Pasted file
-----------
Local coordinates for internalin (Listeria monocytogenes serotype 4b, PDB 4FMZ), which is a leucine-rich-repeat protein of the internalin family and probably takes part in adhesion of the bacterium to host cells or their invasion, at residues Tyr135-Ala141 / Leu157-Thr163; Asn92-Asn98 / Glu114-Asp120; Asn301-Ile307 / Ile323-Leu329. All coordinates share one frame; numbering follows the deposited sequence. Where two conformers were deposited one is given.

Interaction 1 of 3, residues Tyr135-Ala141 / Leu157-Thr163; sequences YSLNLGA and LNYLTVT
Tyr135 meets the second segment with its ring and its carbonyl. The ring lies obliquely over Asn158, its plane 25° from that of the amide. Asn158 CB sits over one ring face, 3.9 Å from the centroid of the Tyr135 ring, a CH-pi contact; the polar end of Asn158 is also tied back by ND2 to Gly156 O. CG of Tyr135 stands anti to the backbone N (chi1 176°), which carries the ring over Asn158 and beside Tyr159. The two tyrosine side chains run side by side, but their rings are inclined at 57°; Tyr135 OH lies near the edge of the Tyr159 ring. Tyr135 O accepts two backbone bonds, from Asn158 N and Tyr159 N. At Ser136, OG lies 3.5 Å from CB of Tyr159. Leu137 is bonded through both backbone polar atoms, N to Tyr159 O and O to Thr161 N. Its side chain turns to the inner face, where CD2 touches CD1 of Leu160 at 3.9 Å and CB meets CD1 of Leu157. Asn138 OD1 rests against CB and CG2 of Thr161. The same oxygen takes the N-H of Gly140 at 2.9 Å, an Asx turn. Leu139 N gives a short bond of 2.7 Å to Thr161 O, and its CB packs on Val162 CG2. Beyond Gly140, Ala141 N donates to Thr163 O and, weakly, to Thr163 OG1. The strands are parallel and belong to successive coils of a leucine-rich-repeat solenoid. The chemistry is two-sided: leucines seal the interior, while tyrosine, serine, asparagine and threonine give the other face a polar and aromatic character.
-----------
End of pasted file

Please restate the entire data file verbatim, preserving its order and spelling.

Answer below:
Local coordinates for internalin (Listeria monocytogenes serotype 4b, PDB 4FMZ), which is a leucine-rich-repeat protein of the internalin family and probably takes part in adhesion of the bacterium to host cells or their invasion, at residues Tyr135-Ala141 / Leu157-Thr163; Asn92-Asn98 / Glu114-Asp120; Asn301-Ile307 / Ile323-Leu329. All coordinates share one frame; numbering follows the deposited sequence. Where two conformers were deposited one is given.

Interaction 1 of 3, residues Tyr135-Ala141 / Leu157-Thr163; sequences YSLNLGA and LNYLTVT
Tyr135 meets the second segment with its ring and its carbonyl. The ring lies obliquely over Asn158, its plane 25° from that of the amide. Asn158 CB sits over one ring face, 3.9 Å from the centroid of the Tyr135 ring, a CH-pi contact; the polar end of Asn158 is also tied back by ND2 to Gly156 O. CG of Tyr135 stands anti to the backbone N (chi1 176°), which carries the ring over Asn158 and beside Tyr159. The two tyrosine side chains run side by side, but their rings are inclined at 57°; Tyr135 OH lies near the edge of the Tyr159 ring. Tyr135 O accepts two backbone bonds, from Asn158 N and Tyr159 N. At Ser136, OG lies 3.5 Å from CB of Tyr159. Leu137 is bonded through both backbone polar atoms, N to Tyr159 O and O to Thr161 N. Its side chain turns to the inner face, where CD2 touches CD1 of Leu160 at 3.9 Å and CB meets CD1 of Leu157. Asn138 OD1 rests against CB and CG2 of Thr161. The same oxygen takes the N-H of Gly140 at 2.9 Å, an Asx turn. Leu139 N gives a short bond of 2.7 Å to Thr161 O, and its CB packs on Val162 CG2. Beyond Gly140, Ala141 N donates to Thr163 O and, weakly, to Thr163 OG1. The strands are parallel and belong to successive coils of a leucine-rich-repeat solenoid. The chemistry is two-sided: leucines seal the interior, while tyrosine, serine, asparagine and threonine give the other face a polar and aromatic character.